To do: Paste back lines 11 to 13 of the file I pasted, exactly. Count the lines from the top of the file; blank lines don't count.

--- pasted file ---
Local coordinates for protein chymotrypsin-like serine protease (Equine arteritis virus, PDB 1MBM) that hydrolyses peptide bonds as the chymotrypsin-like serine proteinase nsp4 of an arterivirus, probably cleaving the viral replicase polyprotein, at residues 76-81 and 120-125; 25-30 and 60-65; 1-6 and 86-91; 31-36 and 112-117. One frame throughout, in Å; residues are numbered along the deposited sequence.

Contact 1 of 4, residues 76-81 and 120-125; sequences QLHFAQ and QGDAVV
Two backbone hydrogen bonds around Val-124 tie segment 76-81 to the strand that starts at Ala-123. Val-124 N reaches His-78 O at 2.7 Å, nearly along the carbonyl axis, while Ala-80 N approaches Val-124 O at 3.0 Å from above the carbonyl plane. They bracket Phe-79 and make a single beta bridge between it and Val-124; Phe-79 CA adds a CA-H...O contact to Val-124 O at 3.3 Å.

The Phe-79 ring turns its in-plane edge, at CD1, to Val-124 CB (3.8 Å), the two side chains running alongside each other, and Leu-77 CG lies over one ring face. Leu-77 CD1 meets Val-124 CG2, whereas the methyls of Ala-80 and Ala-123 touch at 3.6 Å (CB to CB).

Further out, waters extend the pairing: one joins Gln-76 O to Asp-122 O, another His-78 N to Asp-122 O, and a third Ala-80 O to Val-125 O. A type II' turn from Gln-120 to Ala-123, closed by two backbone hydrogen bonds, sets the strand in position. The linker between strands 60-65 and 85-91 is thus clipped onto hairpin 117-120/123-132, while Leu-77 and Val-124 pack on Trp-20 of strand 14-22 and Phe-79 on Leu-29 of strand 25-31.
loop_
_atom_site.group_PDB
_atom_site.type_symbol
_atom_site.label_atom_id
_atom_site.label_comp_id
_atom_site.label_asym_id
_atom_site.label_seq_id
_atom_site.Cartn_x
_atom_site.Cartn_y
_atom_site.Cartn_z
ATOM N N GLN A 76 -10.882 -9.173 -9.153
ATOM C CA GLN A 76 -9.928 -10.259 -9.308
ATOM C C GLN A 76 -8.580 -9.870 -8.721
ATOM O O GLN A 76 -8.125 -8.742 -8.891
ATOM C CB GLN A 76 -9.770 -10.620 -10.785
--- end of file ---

_atom_site.label_asym_id
_atom_site.label_seq_id
_atom_site.Cartn_x